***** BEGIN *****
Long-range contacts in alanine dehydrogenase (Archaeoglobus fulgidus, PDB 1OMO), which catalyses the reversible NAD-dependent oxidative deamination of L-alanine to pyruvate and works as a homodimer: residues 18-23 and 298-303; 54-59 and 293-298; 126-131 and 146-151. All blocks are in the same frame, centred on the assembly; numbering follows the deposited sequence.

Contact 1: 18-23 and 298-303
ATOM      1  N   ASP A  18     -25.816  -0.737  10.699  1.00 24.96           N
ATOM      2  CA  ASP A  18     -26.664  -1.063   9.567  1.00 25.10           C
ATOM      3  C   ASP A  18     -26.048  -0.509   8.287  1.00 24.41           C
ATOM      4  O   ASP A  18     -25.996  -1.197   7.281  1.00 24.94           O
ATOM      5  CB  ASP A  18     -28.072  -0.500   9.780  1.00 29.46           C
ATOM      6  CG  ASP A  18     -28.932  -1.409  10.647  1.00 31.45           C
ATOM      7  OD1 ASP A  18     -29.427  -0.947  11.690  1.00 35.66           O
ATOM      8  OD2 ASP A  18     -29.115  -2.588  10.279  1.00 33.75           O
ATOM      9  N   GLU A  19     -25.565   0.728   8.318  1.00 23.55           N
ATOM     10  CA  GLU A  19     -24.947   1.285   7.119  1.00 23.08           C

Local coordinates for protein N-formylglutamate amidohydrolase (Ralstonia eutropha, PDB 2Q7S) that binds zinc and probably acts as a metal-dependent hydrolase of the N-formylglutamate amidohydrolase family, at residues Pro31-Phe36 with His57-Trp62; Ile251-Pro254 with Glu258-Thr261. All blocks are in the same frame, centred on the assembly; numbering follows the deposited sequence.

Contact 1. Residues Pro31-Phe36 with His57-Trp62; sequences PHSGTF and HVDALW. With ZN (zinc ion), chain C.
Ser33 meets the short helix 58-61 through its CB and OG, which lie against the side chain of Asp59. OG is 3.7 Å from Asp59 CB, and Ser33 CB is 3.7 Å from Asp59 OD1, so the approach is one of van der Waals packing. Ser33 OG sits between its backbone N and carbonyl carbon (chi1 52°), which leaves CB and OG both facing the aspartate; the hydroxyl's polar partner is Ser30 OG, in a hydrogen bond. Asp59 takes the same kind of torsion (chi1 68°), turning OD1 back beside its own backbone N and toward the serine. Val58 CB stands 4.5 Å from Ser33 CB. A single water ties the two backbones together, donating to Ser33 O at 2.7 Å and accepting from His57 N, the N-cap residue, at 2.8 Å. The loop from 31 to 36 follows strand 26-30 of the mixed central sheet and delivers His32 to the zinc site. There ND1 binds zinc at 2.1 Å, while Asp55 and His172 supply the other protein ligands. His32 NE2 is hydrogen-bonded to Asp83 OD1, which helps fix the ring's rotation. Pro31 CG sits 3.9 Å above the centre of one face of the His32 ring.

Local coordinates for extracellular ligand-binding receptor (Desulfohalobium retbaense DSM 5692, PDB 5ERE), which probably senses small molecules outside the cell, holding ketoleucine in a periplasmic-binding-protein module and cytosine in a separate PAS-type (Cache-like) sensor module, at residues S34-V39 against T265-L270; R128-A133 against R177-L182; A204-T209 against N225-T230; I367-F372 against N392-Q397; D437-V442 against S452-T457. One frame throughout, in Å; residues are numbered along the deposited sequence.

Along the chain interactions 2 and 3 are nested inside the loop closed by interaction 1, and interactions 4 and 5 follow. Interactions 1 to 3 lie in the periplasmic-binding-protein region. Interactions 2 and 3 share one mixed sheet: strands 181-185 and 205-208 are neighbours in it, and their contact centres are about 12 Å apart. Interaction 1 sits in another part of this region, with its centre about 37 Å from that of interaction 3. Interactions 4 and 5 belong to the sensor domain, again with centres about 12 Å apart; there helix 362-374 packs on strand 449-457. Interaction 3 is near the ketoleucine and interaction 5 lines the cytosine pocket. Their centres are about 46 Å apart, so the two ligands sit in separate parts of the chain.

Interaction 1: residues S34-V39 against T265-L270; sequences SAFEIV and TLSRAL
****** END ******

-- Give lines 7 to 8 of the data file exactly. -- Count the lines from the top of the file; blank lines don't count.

ATOM      5  CB  ASP A  18     -28.072  -0.500   9.780  1.00 29.46           C
ATOM      6  CG  ASP A  18     -28.932  -1.409  10.647  1.00 31.45           C